Jeff gathered up a list of imaginary animals. "Evil Monkey," Jeff's blogging alter ego, and I debated the qualities and virtues of each one. (I was armed with several texts, including the Etz Hayim.) Then we put the results online, and before we knew it, word had spread — and spread! Not only was the blog post picked up by the pop culture sites Boing Boing and Jewcy, but people all over the world were linking to it — and talking about it. Debates over our "discussions" blossomed on other blogs. The original post generated hundreds of comments and the links generated even more. Swedish National Public Radio even did a story on it. (We couldn't understand a word of it, but there was a photo of a Wookiee from Star Wars — are they kosher?). Soon, we were approached by Tachyon Publications to do a book — in part to celebrate their fifteenth year of publication — and we said why not? Stranger things have happened, but we couldn't have imagined when we were talking on our hike that a book would result from our original discussion!

However, one thing you can be sure of: Rules about food have plagued the Jews ever since G-d gave us manna. Even that had rules — only take enough for your family (don't be a greedy-guts). Eat it all because if you save any it will be rotten and maggoty the next day. Of course, the Jews had to try it and it was all rotten and maggoty, teaching us to trust that G-d will provide fresh manna each day.

Then there was the bitching the Jews did in the desert when they got tired of eating manna from heaven every single day. And after all their bitching (which, by the way, they do a lot; poor, poor Moses), Moses pleads with G-d to provide something different. And G-d, having the kind of sense of humor that came up with a creature like the platypus, decides to shower the Jews with tons and tons of meat — until they are drowning in it.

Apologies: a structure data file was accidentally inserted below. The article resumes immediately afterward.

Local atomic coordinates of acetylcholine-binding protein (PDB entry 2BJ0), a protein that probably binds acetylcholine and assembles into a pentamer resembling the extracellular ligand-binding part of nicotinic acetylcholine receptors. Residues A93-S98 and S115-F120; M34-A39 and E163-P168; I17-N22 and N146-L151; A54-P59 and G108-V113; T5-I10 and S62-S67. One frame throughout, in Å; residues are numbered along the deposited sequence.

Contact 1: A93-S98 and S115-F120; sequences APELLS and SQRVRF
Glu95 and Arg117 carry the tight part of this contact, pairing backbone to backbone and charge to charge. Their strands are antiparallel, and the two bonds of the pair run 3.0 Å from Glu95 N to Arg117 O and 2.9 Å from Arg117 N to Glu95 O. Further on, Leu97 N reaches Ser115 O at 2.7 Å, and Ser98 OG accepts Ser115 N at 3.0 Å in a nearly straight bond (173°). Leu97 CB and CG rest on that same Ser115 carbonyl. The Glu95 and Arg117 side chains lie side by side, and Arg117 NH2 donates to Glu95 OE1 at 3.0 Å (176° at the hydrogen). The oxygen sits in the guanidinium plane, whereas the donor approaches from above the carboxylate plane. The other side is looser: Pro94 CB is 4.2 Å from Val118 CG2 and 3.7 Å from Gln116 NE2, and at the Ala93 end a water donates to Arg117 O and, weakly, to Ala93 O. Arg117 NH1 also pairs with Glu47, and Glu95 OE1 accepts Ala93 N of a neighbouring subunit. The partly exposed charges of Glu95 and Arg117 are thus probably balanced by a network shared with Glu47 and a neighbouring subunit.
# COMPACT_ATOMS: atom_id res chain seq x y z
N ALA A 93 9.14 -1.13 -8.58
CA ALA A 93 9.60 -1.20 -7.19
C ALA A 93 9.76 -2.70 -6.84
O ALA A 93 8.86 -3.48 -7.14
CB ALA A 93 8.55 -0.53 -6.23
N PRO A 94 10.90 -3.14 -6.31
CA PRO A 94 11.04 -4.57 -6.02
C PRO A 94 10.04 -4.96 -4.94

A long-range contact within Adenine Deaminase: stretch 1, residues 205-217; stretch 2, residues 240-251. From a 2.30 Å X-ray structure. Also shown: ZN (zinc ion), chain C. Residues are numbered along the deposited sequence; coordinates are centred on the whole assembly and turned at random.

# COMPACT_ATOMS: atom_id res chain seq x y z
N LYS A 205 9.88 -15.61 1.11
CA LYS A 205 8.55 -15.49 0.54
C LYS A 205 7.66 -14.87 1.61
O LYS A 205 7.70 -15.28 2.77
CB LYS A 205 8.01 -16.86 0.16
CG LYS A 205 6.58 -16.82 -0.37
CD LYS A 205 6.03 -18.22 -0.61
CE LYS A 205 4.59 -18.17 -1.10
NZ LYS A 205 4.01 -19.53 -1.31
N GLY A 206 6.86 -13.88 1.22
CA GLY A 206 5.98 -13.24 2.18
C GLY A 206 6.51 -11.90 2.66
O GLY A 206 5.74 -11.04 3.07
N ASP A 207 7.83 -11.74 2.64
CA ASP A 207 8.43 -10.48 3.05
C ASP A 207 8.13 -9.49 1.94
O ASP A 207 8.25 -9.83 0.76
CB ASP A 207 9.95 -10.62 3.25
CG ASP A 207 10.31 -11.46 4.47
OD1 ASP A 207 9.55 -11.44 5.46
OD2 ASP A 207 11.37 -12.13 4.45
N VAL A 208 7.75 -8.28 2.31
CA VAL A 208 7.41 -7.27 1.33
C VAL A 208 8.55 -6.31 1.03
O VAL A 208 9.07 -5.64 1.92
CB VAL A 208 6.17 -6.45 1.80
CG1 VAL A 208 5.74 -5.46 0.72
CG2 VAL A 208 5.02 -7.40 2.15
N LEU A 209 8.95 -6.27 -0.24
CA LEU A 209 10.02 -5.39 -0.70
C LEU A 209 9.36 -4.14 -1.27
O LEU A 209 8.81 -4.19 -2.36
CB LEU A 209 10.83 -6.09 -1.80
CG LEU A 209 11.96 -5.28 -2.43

Jews and food, food and Jews. We have food-related traditions with just about every single holiday. Passover? Here, eat some stale crackers that we call matzah. Hanukkah? Potato pancakes and chocolate coins. Purim? Let's have some yummy hamentaschen pastry. Rosh Hashanah? Round challah, and maybe a fish head (don't ask!). Even with Yom Kippur, food figures into it because there's a lack of food. The infamous Jewish Mother is always trying to get her children to eat.

We also have a promise of the most amazing feast of food in the afterlife (or as some call it: The World to Come, Ha'Olam Habah). At this time G-d will provide a banquet consisting of Leviathan, Behemoth, and Ziz: three creatures created just for this purpose (or so we are told). Leviathan is the king over all sea animals, Behemoth over the land, and Ziz over the sky. So we have meat, seafood, and fowl to look forward to, not to mention all kinds of vegetables. . .but I am getting ahead of myself.

Who else but Jews would have a T-shirt that says: "CHOLENT — It keeps you going and going and going." (If you don't know what cholent is, look it up, kiddies!)

So, with all of that tradition, why not a kosher guide for imaginary animals? Who knows? You might get caught up in some kind of weird fantasy world where you are faced with mothmen and unicorns.

And you will need to know.